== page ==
The rhythm of the dialogue flowed better, although there are two children that has not found their philosophical groove yet... but maybe if we place those two near an adult for support and NOT with their backs to the mirror (there is a HUGE need to check themselves out) it will be easier for them to listen to their friends...
We started with asking about what we had talked about the previous day
- where we live
- fairies - they can travel by car and underground train.... underground train, car and bus is what Annabel* said.
- where we live
- fairies... that they... that they hide in a smart smart place
The warm up question today was
What is your favourite food?
Four of the children liked spaghetti and meat sauce, two liked spaghetti and meatballs, two like sausage and macaroni, one liked pancakes and one liked apple.
What do you think Fairies eat?
- fairies eat bananas
- fairies eat animals... pigs
- I think they eat... sausage
- fairy clothes... they look like... Tinkerbell... have a green dress... but she's quite stupid because she pulls hairs when she is angry.
- fairy-dress. fairy-shoes... they are blue. like mine, the dress is also blue
- dress, I think that Tinkerbell has a pink dress and is kind towards her friends
- clothes... socks.... clothes... different things.... they meet a lot of animals
- I have seen a film and they have small legs and small arms and small heads and small feet... like us, but small
- Lipstick, and lipstick on their legs and nails on their legs
- yes (they have arms and legs) and wings and they eat oranges
- they look like me, but they have a light pink dress and light pink lipstick
- the teeth are white and the body is brown, and they have a dress on their body
- they have a dress like me with butterflies, high heels and a crown.
Tinkerbell was mentioned for the first time - both as stupis and kind - and the use of films as a source of fairy information.
Sausages are definitely recurring frequently, so our fairy tea party food should contain them. Fruit has been mentioned before too - and now bananas and oranges pop up. I do notice how the warm up question is influencing their answer... and we have chosen the warm up question partly for this reason, to aid the younger children to find the words and ideas to contribute. There is an obvious disadvantage with this of course, but over time this hopefully disappear as we are interested in using the same warm up questions - about 10 of them - and rotate them to see how the children answer. Will they reply in the exact same way or will they change their answer - and will we be able to talk with them as to why they have changed their answer? I am very interested to see if I can see the children's development through these warm up questions, and also interested to see if they notice that the questions are repeating and are curious about how they answered before.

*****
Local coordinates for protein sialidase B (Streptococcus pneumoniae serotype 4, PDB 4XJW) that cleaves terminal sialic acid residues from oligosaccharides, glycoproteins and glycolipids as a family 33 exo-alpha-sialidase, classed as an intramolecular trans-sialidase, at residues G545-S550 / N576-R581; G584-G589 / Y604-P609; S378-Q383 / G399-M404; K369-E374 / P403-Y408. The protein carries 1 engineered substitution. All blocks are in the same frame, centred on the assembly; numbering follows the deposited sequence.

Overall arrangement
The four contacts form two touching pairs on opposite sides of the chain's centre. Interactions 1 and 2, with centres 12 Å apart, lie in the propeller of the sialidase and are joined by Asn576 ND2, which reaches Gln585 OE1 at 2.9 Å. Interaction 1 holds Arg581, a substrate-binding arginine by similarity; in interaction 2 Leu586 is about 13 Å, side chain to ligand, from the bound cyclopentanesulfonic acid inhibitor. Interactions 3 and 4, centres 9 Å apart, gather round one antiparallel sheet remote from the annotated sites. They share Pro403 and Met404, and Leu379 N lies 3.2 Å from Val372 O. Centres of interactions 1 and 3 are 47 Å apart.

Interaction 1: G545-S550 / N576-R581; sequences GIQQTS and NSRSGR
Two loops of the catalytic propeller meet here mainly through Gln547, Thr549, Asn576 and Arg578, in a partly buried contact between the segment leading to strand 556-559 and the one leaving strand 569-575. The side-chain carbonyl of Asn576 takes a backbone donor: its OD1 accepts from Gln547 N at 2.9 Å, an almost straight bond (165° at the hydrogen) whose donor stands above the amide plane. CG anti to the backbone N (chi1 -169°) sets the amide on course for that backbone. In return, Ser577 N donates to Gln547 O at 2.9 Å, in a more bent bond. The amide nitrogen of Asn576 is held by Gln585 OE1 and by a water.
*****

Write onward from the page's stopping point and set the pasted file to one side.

The aim is to have 2 philosophy dialogues a week, so this means there will be a five week rotation of the warm up questions... will any of the children notice at the end of September that we start with the first warm up question again?
We are also going to play with the set up of the dialogues a little to see how the size of the group influences how the children talk and interact with each other and the question. To have the full group, to have half groups by age, small groups by interest - for one teacher to take a group each for a week or two and also for one teacher to take both groups in two sessions to be able to see how the same question is approached differently and similarly... Ellen and I have talked about experimenting with the philosophical dialogues group wise to find a method that suits the children the best, which could either be one method or a pattern of methods...
The chairs, the candles and the talking rings will remain staples of our philosophical dialogues.
I noticed that the children seemed more fully acquainted with the word "fairy" and were no longer calling them moose! (see the last post to find out more) and that they were not only remembering WHAT was being said, but who said it too!
If you refer to our planning you will see that we are still in session one, and that it is not fully explored yet. We are following the children's pace... to ensure that these dialogues are positive, and that they are challenging but not overwhelming. We have no deadlines, its just a case of letting the project unfold...
On another note...
this afternoon I shared the fairy door with some of the children*... and there was a great deal of excitement and they thought that our fairy figures lived there...
I suggested that the fairies came to life at night... and this idea was snapped up and excitedly explored.
How could they fly up to the door?
Well if they came alive then their wings came alive.
Yes, yes of course.
And why won't the door open for you Suzanne?
I don't know, maybe because I am not a fairy, or I dont have the key, or because I have no magic?
Then they busied themselves with the figures again, taking one of our loose parts and transforming it into a key to unlock one of the blocks, which was really a fairy house...
|the key to the fairy house|
maybe we are "serving" the children too much? In the sense that we offer provacations at preschool and at home they have their toys etc etc - when do they get the time to go looking for their fun, to discover their own adventures. Maybe by having everything at child height is creating children who forget to look up and around and just wait until they stumble across something at their height... hmm just thinking aloud here...